The Chinese are dopes; we don’t deny it. While Americans have leveraged their economy to buy things they can’t afford, the Chinese have built factories to build things for people who can’t pay for them. Profit margins in many Chinese industries have practically disappeared. Companies know that the way to survive in China is to get big. The Chinese government is always worried about unemployment. People without jobs are a source of trouble. So, if you can grow large enough to employ enough people, the government will make sure you don’t go under. You will be deemed “too big to fail.”
This imperative sets the Chinese to work in a preposterous way: building factories, hiring people, making things…with little regard to how they will make money from it. The effect in the West is salutary: prices on consumer items fall. But a drop in sales is going to hurt in China…
That’s why they’re not laughing at U.S. Treasury Secretary Snow in China, they know he’s a quack, but they also know he’s right. Many of China’s factories will go bust when U.S. buying eases off. They’ll have to replace foreign demand (largely from the United States) with domestic demand. The Chinese themselves will have to loosen up and spend money, get credit cards, and Neg Am mortgages. Then, they can all go bankrupt, not just their manufacturers.
We’re buying cheap land in South America. But in today’s paper we discover that we could get land even cheaper in North America. Ellsworth, Kansas, is giving away land to anyone who will agree to live there.
Ah…there’s the rub.
We recall, many years ago, we took up a similar offer from the city of Baltimore. The mayor was trying to “revitalize” the downtown area. He gave us two decrepit buildings for $1 each. The buildings were located on East Baltimore Street, near Little Italy. So, when we wanted a good meal, we’d walk a couple of blocks down to one of the many Italian restaurants in the area and hang out with mobsters.
One evening a group of us were walking along when a police car pulled up alongside us. Mistaking us for lost tourists, the officer said:
“What’s the matter with you people? Can’t you see that this is not a safe area? Get out of here.”
Baltimore has the highest murder rate in the nation. One of its mayors tried to slow the violence by proclaiming a ‘No Killing Day.’ We imagined the conversations on the corner of Charles Street and North Avenue, between two civic-minded citizens:
“I see you intend to kill me. Don’t you realize that this is ‘No Killing Day’?”
“Oh, you’re right. I’ll have to wait until tomorrow.”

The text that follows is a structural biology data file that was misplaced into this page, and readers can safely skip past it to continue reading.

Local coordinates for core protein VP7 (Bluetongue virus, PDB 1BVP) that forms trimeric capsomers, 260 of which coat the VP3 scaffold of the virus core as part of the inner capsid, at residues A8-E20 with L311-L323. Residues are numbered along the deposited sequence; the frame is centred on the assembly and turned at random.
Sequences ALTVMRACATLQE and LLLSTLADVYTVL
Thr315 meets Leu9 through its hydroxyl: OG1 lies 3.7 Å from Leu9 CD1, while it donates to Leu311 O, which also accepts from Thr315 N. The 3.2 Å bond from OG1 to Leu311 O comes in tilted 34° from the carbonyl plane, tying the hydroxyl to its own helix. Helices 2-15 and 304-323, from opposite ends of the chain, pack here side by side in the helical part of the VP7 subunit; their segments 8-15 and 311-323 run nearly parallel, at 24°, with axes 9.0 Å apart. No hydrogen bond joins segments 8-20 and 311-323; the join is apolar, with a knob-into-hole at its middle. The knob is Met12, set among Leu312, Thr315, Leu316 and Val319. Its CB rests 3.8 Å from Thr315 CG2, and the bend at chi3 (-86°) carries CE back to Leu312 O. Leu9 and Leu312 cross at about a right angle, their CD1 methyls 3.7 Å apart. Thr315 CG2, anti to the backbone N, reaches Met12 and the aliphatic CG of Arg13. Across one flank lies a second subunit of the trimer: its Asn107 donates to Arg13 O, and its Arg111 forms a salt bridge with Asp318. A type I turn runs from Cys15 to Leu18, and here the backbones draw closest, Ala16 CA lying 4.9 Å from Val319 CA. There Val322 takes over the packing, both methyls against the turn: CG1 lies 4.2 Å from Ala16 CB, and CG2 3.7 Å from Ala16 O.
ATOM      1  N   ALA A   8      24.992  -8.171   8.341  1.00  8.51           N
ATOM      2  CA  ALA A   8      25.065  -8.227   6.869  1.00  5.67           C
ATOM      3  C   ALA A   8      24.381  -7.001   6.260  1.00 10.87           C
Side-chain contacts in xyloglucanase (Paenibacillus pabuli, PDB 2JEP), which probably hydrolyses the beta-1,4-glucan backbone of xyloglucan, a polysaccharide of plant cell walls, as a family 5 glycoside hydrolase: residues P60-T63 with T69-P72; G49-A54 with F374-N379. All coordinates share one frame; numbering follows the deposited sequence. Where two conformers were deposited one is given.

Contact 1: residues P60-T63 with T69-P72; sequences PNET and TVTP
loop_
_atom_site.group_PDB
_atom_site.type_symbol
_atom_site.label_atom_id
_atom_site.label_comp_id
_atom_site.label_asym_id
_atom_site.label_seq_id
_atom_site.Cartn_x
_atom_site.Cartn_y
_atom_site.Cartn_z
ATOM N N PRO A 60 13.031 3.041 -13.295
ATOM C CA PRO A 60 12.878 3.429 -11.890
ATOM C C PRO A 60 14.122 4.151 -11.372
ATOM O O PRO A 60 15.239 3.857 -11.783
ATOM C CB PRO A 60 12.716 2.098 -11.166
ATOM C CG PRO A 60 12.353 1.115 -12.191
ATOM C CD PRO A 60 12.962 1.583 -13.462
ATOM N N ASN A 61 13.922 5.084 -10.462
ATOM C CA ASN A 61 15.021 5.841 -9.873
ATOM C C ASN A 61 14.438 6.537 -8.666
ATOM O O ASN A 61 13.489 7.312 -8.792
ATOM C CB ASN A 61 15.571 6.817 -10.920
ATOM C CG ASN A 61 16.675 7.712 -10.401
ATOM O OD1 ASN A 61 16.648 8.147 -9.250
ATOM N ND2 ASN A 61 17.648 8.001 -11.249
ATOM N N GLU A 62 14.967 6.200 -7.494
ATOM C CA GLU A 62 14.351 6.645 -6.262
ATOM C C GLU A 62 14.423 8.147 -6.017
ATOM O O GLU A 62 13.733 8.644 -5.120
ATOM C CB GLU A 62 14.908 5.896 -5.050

Another initiative was aimed at getting handguns out of the hands of people who might need them. The city announced a gun ‘buy back’ program. Like every government program, the results were perverse. The low-lifes turned in their used and worthless guns, and took the money to buy better ones.
But people adjust quickly to their surroundings, and soon begin to think that the extraordinary is routine. We got used to stepping over dead bodies and dodging bullets.
Eventually, the downtown area did turn up. The housing projects were destroyed. House prices rose. But our timing was bad. The buildings we bought in the early ’80s were sold in the mid-’90s. After the cost of renovation, they sold for less than we had invested. Even at $1, the property was overpriced.
“I’m going to give you a real Jeremiah this morning,” said the minister at St. Michael’s Cornhill, in yesterday’s sermon. Jeremiah, he reminded us, was a bit like us — providing unwelcome warnings. For his trouble, Jeremiah was branded a traitor, but he was right. The Jews were soon overrun and taken into captivity in Babylon.
Jeremiah pointed out that the Israelites faced two threats: One from the outside, the other from inside. The greater threat, he said, was internal. Turning away from their God and His laws, they practically asked to be enslaved.
And now all of Western Christendom faces similar threats, the Anglican cleric continued. There are external threats we read about in the paper and see on television. But the bigger threat is internal. We are obsessed by material things, by sex, by celebrities, by wealth, and by the thought that we can do whatever we want and get away with it. But it is not true.
We have heard similar sermons, but never in an Anglican church.
Bill Bonner [send him mail] is the author, with Addison Wiggin, of Financial Reckoning Day: Surviving the Soft Depression of The 21st Century and Empire of Debt: The Rise Of An Epic Financial Crisis.